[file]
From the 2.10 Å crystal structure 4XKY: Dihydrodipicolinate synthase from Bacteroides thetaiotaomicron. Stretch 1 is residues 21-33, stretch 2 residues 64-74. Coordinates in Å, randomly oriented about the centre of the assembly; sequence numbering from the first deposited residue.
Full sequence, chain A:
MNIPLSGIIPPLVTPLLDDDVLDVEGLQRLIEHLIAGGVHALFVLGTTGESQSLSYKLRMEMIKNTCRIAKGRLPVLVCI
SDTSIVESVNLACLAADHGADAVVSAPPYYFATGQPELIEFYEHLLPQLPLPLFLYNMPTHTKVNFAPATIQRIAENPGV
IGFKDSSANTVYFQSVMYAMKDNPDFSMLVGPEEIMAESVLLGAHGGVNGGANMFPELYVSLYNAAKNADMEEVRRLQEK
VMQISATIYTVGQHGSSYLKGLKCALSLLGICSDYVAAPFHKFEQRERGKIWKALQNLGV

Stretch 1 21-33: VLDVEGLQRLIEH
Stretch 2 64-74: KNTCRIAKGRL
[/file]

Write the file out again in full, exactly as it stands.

From the 2.10 Å crystal structure 4XKY: Dihydrodipicolinate synthase from Bacteroides thetaiotaomicron. Stretch 1 is residues 21-33, stretch 2 residues 64-74. Coordinates in Å, randomly oriented about the centre of the assembly; sequence numbering from the first deposited residue.
Full sequence, chain A:
MNIPLSGIIPPLVTPLLDDDVLDVEGLQRLIEHLIAGGVHALFVLGTTGESQSLSYKLRMEMIKNTCRIAKGRLPVLVCI
SDTSIVESVNLACLAADHGADAVVSAPPYYFATGQPELIEFYEHLLPQLPLPLFLYNMPTHTKVNFAPATIQRIAENPGV
IGFKDSSANTVYFQSVMYAMKDNPDFSMLVGPEEIMAESVLLGAHGGVNGGANMFPELYVSLYNAAKNADMEEVRRLQEK
VMQISATIYTVGQHGSSYLKGLKCALSLLGICSDYVAAPFHKFEQRERGKIWKALQNLGV

Stretch 1 21-33: VLDVEGLQRLIEH
Stretch 2 64-74: KNTCRIAKGRL